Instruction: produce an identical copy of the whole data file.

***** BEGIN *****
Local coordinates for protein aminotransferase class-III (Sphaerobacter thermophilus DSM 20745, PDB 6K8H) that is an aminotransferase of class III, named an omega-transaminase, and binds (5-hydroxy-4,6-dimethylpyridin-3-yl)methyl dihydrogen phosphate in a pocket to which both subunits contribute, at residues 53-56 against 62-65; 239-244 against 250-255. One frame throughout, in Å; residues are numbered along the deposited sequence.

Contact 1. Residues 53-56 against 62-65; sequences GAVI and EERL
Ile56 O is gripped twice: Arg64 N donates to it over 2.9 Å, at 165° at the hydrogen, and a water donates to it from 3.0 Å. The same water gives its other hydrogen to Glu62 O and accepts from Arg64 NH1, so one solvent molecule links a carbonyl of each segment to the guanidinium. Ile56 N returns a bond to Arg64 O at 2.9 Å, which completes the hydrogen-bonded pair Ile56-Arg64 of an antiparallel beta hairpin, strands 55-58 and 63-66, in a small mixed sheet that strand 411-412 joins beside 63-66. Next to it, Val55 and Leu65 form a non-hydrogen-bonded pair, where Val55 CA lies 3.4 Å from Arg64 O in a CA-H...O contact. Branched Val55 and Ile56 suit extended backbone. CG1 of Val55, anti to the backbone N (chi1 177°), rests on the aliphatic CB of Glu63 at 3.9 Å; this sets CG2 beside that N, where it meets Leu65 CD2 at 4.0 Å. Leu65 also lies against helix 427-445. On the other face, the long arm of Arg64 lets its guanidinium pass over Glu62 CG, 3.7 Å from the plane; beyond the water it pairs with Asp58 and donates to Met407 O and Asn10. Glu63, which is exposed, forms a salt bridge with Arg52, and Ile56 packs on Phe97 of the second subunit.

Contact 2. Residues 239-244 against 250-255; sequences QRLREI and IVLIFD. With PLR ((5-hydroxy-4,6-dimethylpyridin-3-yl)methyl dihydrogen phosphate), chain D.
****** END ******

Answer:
Local coordinates for protein aminotransferase class-III (Sphaerobacter thermophilus DSM 20745, PDB 6K8H) that is an aminotransferase of class III, named an omega-transaminase, and binds (5-hydroxy-4,6-dimethylpyridin-3-yl)methyl dihydrogen phosphate in a pocket to which both subunits contribute, at residues 53-56 against 62-65; 239-244 against 250-255. One frame throughout, in Å; residues are numbered along the deposited sequence.

Contact 1. Residues 53-56 against 62-65; sequences GAVI and EERL
Ile56 O is gripped twice: Arg64 N donates to it over 2.9 Å, at 165° at the hydrogen, and a water donates to it from 3.0 Å. The same water gives its other hydrogen to Glu62 O and accepts from Arg64 NH1, so one solvent molecule links a carbonyl of each segment to the guanidinium. Ile56 N returns a bond to Arg64 O at 2.9 Å, which completes the hydrogen-bonded pair Ile56-Arg64 of an antiparallel beta hairpin, strands 55-58 and 63-66, in a small mixed sheet that strand 411-412 joins beside 63-66. Next to it, Val55 and Leu65 form a non-hydrogen-bonded pair, where Val55 CA lies 3.4 Å from Arg64 O in a CA-H...O contact. Branched Val55 and Ile56 suit extended backbone. CG1 of Val55, anti to the backbone N (chi1 177°), rests on the aliphatic CB of Glu63 at 3.9 Å; this sets CG2 beside that N, where it meets Leu65 CD2 at 4.0 Å. Leu65 also lies against helix 427-445. On the other face, the long arm of Arg64 lets its guanidinium pass over Glu62 CG, 3.7 Å from the plane; beyond the water it pairs with Asp58 and donates to Met407 O and Asn10. Glu63, which is exposed, forms a salt bridge with Arg52, and Ile56 packs on Phe97 of the second subunit.

Contact 2. Residues 239-244 against 250-255; sequences QRLREI and IVLIFD. With PLR ((5-hydroxy-4,6-dimethylpyridin-3-yl)methyl dihydrogen phosphate), chain D.